“His mom and I basically bribed him to go to the Steubenville of the Rockies Conference,” Deacon Darell said with a laugh. “He didn’t want to go, but we’d heard so many good things about it, that we said, ‘We’re going to make this happen, whatever it takes.’”

So the Nepils came up with a creative idea.

“He owed me some money for a uniform that he had needed for a job in the summer. So, I said, ‘Listen, if you go to the Steubenville of the Rockies Conference, I’ll forgive your debt. And he did, he and his brother went. And John especially came back a different boy. He literally was converted with a lightning bolt at that retreat.”

To this day, Father John marks his conversion to Christ from the summer before his senior year in high school when he attended that conference. 

As it happens with stories worth telling, the details of how much money he owed his father have varied over the years, and it’s a matter of debate among them, but Father John remembers it was close to $500.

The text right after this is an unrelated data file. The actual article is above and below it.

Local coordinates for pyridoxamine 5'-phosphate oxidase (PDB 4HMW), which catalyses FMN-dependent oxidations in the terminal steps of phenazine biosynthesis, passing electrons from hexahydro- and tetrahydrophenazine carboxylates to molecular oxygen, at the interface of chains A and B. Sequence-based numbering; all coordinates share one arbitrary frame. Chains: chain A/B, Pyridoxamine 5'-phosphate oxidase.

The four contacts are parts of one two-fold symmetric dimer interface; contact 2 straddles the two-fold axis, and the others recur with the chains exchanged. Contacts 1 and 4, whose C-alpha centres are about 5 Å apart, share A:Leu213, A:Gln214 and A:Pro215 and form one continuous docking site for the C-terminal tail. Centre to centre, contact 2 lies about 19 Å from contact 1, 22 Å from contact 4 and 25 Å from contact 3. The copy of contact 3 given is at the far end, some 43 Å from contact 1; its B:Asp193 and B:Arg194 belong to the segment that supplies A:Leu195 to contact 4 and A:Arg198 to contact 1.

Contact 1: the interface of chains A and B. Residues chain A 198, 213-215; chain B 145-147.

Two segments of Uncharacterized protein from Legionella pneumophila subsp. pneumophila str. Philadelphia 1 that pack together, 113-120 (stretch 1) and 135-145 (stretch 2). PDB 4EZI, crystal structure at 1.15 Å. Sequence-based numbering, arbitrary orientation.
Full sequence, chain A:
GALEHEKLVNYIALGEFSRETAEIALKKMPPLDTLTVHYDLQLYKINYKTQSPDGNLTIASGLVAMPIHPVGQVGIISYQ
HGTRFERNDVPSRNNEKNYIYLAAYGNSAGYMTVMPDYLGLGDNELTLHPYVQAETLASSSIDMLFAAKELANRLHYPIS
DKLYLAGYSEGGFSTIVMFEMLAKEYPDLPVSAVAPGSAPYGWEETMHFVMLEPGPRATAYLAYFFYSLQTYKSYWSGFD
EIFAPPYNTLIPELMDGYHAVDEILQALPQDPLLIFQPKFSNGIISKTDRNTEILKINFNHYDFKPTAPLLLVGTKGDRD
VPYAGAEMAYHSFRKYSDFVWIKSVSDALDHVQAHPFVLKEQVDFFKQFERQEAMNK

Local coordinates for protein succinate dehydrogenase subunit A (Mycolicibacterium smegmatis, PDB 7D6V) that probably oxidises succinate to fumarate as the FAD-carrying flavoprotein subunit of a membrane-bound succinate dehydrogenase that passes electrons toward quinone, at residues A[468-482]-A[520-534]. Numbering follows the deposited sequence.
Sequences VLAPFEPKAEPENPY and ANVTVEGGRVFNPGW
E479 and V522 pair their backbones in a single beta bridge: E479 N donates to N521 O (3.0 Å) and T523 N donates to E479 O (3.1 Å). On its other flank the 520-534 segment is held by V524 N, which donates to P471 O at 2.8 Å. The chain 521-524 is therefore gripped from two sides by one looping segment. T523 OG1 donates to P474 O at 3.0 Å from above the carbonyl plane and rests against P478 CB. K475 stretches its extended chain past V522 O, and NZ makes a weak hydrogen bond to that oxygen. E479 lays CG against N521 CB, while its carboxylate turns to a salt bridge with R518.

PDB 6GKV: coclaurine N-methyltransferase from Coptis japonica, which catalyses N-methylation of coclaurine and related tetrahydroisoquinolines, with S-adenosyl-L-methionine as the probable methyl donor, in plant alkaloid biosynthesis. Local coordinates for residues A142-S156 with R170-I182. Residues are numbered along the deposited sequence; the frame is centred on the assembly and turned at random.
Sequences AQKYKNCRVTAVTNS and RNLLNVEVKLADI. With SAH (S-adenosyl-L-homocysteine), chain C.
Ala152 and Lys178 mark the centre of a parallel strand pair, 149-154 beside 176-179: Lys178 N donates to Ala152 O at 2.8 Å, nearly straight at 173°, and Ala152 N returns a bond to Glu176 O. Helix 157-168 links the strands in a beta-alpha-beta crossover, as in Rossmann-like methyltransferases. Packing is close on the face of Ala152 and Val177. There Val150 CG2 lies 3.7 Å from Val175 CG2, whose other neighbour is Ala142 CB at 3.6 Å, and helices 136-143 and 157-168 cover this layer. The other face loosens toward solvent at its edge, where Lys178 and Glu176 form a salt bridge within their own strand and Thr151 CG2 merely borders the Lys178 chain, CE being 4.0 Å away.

“That’s subject to each one,” Father John said laughingly. “But what matters is that they offered to forgive my debt if I went to this retreat – it was money well spent.”

Besides this important event, Father John said that his dad influenced him in many ways by the simple fact of who he was as a father.

“My dad’s faith and moral character were a rock for me during some difficult teenage years,” he said. “He’s a great example of a man who was always faithful and lived a really outstanding moral life, but then as he deepened in love with Christ, he decided to give of himself in a more profound service.”

Father John Nepil (left) and Deacon Darrell Nepil (right) both had rather roundabout ways to their respective vocations, but they both say serving God’s people together as brothers in Holy Orders is a great joy. (Photo provided)